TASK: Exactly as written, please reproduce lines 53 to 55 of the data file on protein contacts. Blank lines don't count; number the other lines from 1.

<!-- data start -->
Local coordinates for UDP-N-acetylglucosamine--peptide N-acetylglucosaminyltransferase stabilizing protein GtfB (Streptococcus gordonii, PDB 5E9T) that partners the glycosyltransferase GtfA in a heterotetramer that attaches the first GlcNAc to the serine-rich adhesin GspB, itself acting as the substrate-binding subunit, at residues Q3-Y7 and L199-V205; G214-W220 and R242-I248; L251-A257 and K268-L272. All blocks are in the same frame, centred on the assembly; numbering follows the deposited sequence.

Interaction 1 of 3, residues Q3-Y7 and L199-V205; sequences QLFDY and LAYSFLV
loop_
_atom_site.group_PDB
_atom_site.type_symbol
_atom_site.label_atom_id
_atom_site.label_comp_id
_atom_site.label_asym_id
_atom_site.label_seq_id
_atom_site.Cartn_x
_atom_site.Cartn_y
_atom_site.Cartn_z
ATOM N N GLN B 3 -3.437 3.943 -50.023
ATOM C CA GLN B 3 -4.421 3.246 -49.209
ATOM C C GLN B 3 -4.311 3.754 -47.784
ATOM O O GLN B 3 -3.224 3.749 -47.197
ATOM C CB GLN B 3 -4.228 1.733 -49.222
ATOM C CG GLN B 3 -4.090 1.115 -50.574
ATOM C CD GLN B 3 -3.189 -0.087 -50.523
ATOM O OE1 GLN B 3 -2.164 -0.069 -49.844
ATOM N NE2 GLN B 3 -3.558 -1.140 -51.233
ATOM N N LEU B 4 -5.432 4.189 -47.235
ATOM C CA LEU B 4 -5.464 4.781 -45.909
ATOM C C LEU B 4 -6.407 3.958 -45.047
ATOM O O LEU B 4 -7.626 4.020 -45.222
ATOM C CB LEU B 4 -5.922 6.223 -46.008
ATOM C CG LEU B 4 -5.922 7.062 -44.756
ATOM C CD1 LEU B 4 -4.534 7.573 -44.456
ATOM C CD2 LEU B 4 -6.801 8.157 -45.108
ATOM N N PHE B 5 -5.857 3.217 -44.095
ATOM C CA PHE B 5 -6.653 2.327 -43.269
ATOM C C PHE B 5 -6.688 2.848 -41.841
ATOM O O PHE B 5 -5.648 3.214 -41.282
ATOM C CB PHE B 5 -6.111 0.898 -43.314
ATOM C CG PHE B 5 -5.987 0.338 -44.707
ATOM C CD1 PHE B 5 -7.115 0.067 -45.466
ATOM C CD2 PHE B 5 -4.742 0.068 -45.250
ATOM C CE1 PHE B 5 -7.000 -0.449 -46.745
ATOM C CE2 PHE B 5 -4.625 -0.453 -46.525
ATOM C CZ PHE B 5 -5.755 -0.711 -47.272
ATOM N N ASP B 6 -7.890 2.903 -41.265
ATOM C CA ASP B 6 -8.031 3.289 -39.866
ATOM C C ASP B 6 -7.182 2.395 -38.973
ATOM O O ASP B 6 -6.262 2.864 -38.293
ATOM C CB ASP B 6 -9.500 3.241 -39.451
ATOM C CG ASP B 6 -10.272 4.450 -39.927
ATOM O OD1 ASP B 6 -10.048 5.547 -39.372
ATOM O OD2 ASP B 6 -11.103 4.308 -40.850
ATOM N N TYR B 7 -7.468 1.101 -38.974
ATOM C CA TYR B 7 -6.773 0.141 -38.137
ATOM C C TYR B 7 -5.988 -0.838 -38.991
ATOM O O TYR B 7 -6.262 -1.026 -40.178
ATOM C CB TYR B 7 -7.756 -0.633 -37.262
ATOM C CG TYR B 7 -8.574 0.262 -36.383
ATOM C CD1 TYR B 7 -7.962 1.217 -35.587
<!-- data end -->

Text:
ATOM C CB TYR B 7 -7.756 -0.633 -37.262
ATOM C CG TYR B 7 -8.574 0.262 -36.383
ATOM C CD1 TYR B 7 -7.962 1.217 -35.587